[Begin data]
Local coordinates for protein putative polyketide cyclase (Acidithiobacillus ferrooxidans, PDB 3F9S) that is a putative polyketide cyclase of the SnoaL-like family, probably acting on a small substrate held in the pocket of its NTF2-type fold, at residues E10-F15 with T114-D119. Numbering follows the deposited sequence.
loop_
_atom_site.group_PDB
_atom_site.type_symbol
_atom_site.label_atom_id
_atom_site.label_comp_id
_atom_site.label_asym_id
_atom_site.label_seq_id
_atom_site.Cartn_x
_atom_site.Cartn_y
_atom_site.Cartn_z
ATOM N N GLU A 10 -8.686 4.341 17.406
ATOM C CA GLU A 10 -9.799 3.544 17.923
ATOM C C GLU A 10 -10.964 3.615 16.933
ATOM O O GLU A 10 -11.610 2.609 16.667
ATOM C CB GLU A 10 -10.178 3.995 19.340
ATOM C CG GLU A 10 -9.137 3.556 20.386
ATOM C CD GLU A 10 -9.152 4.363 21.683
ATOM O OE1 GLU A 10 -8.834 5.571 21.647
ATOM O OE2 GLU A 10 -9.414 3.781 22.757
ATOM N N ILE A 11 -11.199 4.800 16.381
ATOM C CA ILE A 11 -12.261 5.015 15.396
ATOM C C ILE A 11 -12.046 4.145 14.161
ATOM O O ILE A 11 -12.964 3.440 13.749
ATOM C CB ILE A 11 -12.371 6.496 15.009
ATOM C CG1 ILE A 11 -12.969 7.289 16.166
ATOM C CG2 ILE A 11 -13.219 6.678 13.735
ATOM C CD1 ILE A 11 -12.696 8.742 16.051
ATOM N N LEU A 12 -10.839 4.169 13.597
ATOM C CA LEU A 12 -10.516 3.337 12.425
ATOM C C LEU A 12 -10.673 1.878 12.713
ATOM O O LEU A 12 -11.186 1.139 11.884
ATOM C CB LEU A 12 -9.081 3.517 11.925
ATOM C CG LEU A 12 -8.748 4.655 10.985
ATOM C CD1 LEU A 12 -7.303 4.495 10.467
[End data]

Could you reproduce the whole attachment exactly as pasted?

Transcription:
Local coordinates for protein putative polyketide cyclase (Acidithiobacillus ferrooxidans, PDB 3F9S) that is a putative polyketide cyclase of the SnoaL-like family, probably acting on a small substrate held in the pocket of its NTF2-type fold, at residues E10-F15 with T114-D119. Numbering follows the deposited sequence.
loop_
_atom_site.group_PDB
_atom_site.type_symbol
_atom_site.label_atom_id
_atom_site.label_comp_id
_atom_site.label_asym_id
_atom_site.label_seq_id
_atom_site.Cartn_x
_atom_site.Cartn_y
_atom_site.Cartn_z
ATOM N N GLU A 10 -8.686 4.341 17.406
ATOM C CA GLU A 10 -9.799 3.544 17.923
ATOM C C GLU A 10 -10.964 3.615 16.933
ATOM O O GLU A 10 -11.610 2.609 16.667
ATOM C CB GLU A 10 -10.178 3.995 19.340
ATOM C CG GLU A 10 -9.137 3.556 20.386
ATOM C CD GLU A 10 -9.152 4.363 21.683
ATOM O OE1 GLU A 10 -8.834 5.571 21.647
ATOM O OE2 GLU A 10 -9.414 3.781 22.757
ATOM N N ILE A 11 -11.199 4.800 16.381
ATOM C CA ILE A 11 -12.261 5.015 15.396
ATOM C C ILE A 11 -12.046 4.145 14.161
ATOM O O ILE A 11 -12.964 3.440 13.749
ATOM C CB ILE A 11 -12.371 6.496 15.009
ATOM C CG1 ILE A 11 -12.969 7.289 16.166
ATOM C CG2 ILE A 11 -13.219 6.678 13.735
ATOM C CD1 ILE A 11 -12.696 8.742 16.051
ATOM N N LEU A 12 -10.839 4.169 13.597
ATOM C CA LEU A 12 -10.516 3.337 12.425
ATOM C C LEU A 12 -10.673 1.878 12.713
ATOM O O LEU A 12 -11.186 1.139 11.884
ATOM C CB LEU A 12 -9.081 3.517 11.925
ATOM C CG LEU A 12 -8.748 4.655 10.985
ATOM C CD1 LEU A 12 -7.303 4.495 10.467